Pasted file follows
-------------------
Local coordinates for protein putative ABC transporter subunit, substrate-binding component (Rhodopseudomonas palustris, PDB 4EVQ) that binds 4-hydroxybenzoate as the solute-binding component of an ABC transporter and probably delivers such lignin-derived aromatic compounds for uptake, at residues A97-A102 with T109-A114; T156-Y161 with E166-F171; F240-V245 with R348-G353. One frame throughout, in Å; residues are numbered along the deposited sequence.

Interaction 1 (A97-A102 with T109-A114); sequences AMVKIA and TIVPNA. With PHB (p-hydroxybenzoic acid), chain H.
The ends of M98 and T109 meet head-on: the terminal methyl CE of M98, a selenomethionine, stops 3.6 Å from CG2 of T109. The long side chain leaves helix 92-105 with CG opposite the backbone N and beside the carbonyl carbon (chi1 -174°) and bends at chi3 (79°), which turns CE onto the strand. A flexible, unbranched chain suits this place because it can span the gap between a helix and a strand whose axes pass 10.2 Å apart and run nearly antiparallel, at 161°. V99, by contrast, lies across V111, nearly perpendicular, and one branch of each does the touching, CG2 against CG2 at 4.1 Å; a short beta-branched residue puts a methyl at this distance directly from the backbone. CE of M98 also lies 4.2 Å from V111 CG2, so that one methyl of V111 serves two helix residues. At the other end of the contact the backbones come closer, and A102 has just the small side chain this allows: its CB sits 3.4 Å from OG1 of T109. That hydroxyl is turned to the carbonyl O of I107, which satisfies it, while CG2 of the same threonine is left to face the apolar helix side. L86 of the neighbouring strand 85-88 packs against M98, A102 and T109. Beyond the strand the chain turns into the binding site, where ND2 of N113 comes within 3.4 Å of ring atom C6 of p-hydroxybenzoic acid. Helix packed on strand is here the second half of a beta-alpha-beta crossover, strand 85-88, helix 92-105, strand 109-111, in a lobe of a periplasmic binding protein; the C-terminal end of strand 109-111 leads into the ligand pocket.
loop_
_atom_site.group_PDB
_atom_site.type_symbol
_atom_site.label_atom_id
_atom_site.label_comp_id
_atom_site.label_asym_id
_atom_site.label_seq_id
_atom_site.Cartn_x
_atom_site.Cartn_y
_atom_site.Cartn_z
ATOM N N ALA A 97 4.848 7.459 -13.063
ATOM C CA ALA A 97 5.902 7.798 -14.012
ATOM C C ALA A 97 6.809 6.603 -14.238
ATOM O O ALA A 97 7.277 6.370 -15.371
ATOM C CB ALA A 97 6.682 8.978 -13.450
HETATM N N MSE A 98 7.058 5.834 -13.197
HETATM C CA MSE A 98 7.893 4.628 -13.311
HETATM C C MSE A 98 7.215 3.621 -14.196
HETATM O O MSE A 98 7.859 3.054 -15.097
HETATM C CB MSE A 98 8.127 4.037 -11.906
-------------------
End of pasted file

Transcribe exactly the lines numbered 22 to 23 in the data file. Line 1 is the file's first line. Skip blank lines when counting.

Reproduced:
HETATM O O MSE A 98 7.859 3.054 -15.097
HETATM C CB MSE A 98 8.127 4.037 -11.906